Australia's Latitude Group says 7.9 million driver licence numbers stolen in data theft
- Data theft much bigger than flagged on March 16
- Drivers license, passport numbers, customer records stolen
- Shares fall 2.5%
March 27 (Reuters) - Australian consumer finance firm Latitude Group Holdings Ltd (LFS.AX) said hackers stole nearly 8 million Australian and New Zealand drivers licence numbers in one of the country's biggest confirmed data breaches, sending its shares lower.
The provider of credit cards and personal loans for some of Australia's biggest retailers added the cyber intruder also took about 53,000 passport numbers and more than 6 million customer records, mostly from between 2005 and 2013, in what it called a "distressing development".
The update showed the attack which temporarily froze Latitude's operations affected far more customers than first disclosed by the company on March 16, when it said criminals took 103,000 licences.
It now ranks among the country's biggest data thefts, behind only Singapore Telecommunications Ltd-owned (STEL.SI) No. 2 telco Optus and medical insurer Medibank Private Ltd (MPL.AX) which each said details of about 10 million customer accounts were compromised in attacks late last year.
Since a wave of data breaches began with Optus, the Australian government has increased penalties for companies which fail to adequately protect customer data as part of an overhaul of the national cyber security strategy still underway.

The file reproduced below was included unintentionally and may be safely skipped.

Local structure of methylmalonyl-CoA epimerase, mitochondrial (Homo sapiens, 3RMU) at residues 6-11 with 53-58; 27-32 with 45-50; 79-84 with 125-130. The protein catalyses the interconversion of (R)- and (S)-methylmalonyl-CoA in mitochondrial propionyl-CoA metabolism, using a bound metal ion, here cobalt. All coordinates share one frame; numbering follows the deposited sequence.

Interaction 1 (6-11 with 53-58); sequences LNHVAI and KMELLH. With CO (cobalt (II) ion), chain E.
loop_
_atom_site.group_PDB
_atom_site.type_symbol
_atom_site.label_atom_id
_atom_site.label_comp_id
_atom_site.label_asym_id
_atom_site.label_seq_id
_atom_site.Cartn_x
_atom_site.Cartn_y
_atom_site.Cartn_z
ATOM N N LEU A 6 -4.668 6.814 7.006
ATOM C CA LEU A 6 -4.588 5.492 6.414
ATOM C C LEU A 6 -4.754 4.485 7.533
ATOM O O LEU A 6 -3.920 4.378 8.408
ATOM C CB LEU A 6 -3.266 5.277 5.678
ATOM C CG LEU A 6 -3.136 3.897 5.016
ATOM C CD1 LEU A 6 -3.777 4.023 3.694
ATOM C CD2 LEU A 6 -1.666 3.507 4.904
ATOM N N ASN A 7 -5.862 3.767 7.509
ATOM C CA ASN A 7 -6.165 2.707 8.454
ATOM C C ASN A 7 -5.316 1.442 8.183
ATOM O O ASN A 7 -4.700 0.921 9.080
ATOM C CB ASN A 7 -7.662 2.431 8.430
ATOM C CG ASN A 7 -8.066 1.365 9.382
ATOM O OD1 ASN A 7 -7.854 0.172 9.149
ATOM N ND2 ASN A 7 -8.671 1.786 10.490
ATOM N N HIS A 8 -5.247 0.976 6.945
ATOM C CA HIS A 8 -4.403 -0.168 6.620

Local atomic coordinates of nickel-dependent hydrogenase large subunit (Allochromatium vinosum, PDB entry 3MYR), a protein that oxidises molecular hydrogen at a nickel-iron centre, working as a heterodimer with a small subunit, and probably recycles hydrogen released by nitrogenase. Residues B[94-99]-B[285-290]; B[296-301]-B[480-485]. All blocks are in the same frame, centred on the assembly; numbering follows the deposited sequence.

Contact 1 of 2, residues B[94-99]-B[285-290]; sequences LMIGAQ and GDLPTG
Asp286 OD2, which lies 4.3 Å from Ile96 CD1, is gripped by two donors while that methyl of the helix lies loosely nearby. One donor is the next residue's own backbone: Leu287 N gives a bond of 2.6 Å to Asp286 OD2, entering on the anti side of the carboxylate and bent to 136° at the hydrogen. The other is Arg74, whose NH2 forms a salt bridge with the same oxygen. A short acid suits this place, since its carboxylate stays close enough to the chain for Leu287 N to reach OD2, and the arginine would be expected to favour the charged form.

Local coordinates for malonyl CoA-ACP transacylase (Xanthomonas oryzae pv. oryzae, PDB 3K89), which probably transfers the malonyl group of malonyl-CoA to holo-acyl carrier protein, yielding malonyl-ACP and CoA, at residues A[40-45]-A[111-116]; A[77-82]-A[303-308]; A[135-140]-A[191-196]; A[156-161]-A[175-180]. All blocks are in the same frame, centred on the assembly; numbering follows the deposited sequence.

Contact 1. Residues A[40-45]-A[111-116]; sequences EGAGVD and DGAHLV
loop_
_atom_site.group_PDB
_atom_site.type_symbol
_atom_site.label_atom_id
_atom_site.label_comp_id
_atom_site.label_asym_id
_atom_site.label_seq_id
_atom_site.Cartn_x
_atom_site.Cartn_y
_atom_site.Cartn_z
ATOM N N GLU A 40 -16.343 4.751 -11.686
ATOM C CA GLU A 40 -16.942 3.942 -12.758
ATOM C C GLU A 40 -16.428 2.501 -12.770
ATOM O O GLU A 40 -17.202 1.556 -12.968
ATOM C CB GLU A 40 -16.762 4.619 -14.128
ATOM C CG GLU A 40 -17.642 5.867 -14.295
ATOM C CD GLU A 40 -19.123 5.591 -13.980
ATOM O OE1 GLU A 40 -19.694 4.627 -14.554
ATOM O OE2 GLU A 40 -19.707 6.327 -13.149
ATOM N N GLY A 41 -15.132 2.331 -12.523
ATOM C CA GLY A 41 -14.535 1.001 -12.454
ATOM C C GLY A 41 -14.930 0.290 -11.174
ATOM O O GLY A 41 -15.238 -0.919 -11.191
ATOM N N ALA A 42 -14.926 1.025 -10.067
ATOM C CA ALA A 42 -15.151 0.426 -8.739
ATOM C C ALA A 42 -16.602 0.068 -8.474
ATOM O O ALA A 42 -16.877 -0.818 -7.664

"Cyber attacks are a growing threat and will become a more routine part of our lives for years to come, and this incident is another reminder of the importance of improving Australia’s cyber security and privacy settings," said Cyber Security Minister Clare O'Neil.
"It remains our position that no customer should bear the cost of a data breach," she added, noting Latitude was working with the authorities to manage the fallout of the attack.
Shares of Latitude closed down 2.5% in a flat overall market (.AXJO), as investors fretted that the company's exposure may be worse than previously thought.
"Whenever investors hear of a data breach, they tend to assume the worst," said Matt Simpson, senior market analyst at City Index.
Latitude said in a statement its insurance covered cyber-security risks.
"We are rectifying platforms impacted in the attack and have implemented additional security monitoring as we return to operations in the coming days," CEO Ahmed Fahour said in the statement.
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